Behind the Image: Capturing the Serenity of the Taj Mahal with Gary Arndt
Gary Arndt has been named Travel Photographer of the Year three times, twice by the North American Travel Journalist Association and once by the Society of American Travel Writers. He is also a three-time winner of the Lowell Thomas Award, which is frequently called the Pulitzer of the travel journalism world. Recently, the award-winning travel photographer contributed to the Adobe Stock Premium collection. We caught up with Gary to learn about how to take compelling travel photos, strategies for working with crowds at iconic travel sites, and how working with guides can help you get a unique perspective on locations you’ve never traveled to.
Adobe: Your travel photos are so unique. How do you capture unique images, especially in iconic travel destinations?
Arndt: It’s almost impossible to do. Landmarks like the Eiffel Tower and the Taj Mahal have been shot hundreds of millions of times from every angle conceivable at every time of day and every point of the year. By and large, you’re pretty much just going to be taking an iconic photo that a lot of people have taken before. You may capture something unique by happenstance, based on the time you’re there. For example, when I shot the Eiffel Tower, I went at night and took photos right from the base. Many people said they hadn’t seen that perspective or that time of day before. What makes the Taj Mahal photo different, if anything, is the fact that there are no people in the photo because I was the first one there in the morning. I ran with my camera as soon as the gate opened so I could take a picture before there was a single person there.
Adobe: Do you plan your photos before you travel, or do you look for opportunities while you’re out there?
Arndt: If you’ve never been somewhere, it’s very difficult to know what’s there. You have to, in some respects, be opportunistic. You have to be on the lookout for things. There certainly are times you need to have a plan, or at least have an idea of what you want to get. When I went to Antarctica, I had a list in my head of the shots I wanted to get: a penguin diving, a whale diving with its tail above the water, things like that. It’s a matter of being on the lookout for those images because you can’t plan them. But if you’re on the lookout, the odds of getting a photo of those are going to be much, much greater.
Adobe: Can you tell us a bit about what was happening when you took the Taj Mahal photo?
Arndt: I wanted to capture the building itself, without it being a tourist attraction. Often, people would like to take photos of places without people there, but it’s almost impossible. You always have a choice to make: either you have to work to be there at a time or in a position such that you can take a picture of something without people, or you need to find a way to turn that crowd into part of the photo.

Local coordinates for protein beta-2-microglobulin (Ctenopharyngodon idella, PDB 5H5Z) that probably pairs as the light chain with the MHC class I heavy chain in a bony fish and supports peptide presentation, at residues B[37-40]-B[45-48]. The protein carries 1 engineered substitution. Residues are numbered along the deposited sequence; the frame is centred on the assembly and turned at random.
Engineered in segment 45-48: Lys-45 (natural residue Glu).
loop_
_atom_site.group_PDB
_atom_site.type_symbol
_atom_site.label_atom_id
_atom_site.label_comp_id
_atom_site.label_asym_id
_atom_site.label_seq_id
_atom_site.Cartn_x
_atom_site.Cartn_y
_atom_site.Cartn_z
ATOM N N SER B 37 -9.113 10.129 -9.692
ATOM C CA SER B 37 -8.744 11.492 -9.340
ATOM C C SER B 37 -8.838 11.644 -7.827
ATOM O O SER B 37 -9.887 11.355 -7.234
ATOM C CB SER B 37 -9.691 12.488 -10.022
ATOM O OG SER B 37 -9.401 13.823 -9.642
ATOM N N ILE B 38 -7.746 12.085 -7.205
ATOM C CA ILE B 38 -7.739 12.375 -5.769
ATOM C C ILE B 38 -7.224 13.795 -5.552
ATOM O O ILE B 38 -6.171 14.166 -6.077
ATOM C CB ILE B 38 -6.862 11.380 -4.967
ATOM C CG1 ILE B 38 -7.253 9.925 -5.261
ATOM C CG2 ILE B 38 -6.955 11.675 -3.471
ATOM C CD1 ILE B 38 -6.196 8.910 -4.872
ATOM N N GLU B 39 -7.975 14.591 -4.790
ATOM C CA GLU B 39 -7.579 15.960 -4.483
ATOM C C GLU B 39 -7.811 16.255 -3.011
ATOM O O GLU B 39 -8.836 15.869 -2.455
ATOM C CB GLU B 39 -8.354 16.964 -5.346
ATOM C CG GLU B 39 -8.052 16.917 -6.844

Adobe: How do you make the crowd part of a photo?
Arndt: I can give you a good example from the Louvre in Paris. 25% of the people who visit the Louvre go to see the Mona Lisa and leave. That’s all they do. So the Mona Lisa’s room is a madhouse. And quite frankly, the Mona Lisa itself is a rather small painting, recessed in glass, with poor lighting, rather far away. Getting a picture of the Mona Lisa is pointless; you can buy a print. However, the people in front of the Mona Lisa, I think, are fascinating because nowadays, 90% of them are going to have a smartphone or a tablet. What I tried to get were pictures of people holding up these devices. I was behind them, so I could get a picture of them with the Mona Lisa on their phone in front of the Mona Lisa, which I thought was just kind of poignant. It caught what it was like to be in that room, and the crowd was a far more interesting photo than the painting itself.
Adobe: Are there tips or strategies you have for either working around or working with crowds?
Arndt: There’s a lot to be said for being patient. Usually, there will be a lull in the flow of people in front of an object. It obviously depends on what it is and the circumstances. But oftentimes, if you’re willing to wait maybe five or ten minutes, you may have a gap of a few seconds when there’s no one standing in front of it. Just because of the randomness of people walking around, there will be a short opening when there’s no one there.
Adobe: You’ve mentioned that working with guides can be helpful. Can you discuss how that was useful in capturing the Taj Mahal photo?
Arndt: I had a guide with me who’s been to the Taj Mahal a hundred times. He knows everybody that works there. He was able to secure my ticket, make sure I had my place in line, and got me through quickly. So getting a private guide if you can, for many of these places, is important. He knew the gates open at 7:00 AM. We were there at 5:45 AM, and I was there probably fifteen to twenty minutes before the next person in line. Being there at that time pretty much guaranteed that I’d be first. Even though he technically wasn’t a photographer, the guide knew where photographers went, where the best shots were.
Adobe: What advice would you have for aspiring travel photographers?
Arndt: As a travel photographer, you can know how your camera works and all the settings and have all the best gear – and that’s important. But at the end of the day, you have to put yourself in front of beautiful things. That’s what’s going to make the photo. You cannot take a photo of the Taj Mahal unless you are in India. You cannot take a photo of the Great Wall of China unless you are in China. If someone gave you a thousand dollars to invest in your photography, the best investment you could make is a plane ticket.